Don’t worry, we’re going to pop the magnum at the neighbors after we stroll down (hoping it won’t be raining), and for brunch we’ll enjoy French toast and PJ before my husband joins my brothers in chopping some wood. Happy, happy 2010!
Archive for December, 2009
Posted by eemilla on December 31, 2009
Posted by eemilla on December 31, 2009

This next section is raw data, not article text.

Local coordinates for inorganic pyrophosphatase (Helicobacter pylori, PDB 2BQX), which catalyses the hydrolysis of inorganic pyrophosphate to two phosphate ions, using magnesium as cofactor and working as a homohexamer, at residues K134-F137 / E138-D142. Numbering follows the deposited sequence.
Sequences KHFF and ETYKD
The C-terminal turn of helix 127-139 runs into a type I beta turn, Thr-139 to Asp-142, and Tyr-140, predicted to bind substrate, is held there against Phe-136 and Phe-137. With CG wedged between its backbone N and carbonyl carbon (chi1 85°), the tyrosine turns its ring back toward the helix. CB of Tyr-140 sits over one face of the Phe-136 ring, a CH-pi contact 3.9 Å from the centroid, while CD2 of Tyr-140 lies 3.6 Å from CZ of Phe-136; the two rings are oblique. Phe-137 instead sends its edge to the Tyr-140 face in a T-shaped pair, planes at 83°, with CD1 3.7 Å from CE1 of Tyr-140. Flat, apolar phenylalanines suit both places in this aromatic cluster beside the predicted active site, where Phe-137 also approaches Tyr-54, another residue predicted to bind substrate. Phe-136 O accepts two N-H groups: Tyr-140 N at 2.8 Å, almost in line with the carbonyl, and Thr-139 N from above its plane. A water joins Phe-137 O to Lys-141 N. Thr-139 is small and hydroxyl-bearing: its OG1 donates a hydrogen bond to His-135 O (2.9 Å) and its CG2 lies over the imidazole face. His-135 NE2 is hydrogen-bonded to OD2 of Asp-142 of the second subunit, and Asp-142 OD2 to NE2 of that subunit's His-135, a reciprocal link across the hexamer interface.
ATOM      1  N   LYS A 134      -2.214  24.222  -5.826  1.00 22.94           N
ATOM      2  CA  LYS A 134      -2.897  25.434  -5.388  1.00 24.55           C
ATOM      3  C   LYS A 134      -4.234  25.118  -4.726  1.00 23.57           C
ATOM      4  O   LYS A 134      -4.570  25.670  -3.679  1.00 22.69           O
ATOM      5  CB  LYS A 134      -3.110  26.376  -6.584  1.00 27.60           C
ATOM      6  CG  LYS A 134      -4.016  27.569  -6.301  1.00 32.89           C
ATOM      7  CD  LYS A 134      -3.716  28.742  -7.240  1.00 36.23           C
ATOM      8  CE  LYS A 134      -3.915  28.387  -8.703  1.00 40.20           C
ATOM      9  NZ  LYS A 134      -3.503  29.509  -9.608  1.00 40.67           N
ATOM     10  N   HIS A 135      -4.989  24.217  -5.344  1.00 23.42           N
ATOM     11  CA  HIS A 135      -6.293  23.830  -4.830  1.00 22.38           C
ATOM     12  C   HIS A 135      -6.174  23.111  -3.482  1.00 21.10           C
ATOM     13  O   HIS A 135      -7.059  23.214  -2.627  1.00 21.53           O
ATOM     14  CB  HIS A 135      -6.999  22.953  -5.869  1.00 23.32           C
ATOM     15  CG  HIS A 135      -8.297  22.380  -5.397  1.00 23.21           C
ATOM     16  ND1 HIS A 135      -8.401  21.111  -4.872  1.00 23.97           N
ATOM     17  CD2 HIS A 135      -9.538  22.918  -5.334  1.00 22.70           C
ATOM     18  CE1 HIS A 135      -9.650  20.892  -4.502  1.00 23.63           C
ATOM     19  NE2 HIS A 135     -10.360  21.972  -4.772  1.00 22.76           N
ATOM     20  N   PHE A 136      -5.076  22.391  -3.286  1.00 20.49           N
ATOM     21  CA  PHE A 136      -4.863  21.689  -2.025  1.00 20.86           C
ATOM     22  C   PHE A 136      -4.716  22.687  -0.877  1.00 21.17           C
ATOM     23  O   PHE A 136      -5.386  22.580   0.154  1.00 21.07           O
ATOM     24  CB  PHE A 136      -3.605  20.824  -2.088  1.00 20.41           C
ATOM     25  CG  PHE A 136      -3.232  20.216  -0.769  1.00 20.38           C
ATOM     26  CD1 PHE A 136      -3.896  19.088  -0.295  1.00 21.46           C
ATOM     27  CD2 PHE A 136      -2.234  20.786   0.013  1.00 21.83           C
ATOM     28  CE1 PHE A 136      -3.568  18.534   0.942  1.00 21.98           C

Back in October, I thought Hendersonville Epicurean had stated their second location was already open so when I heard the hostess/cashier talking to the applicant I assumed a third location was in the works. Thanks to Hendersonville Epicurean for inquiring! Also in good news for those further south, Mike Iannucci is keeping his fingers crossed for an opening very soon.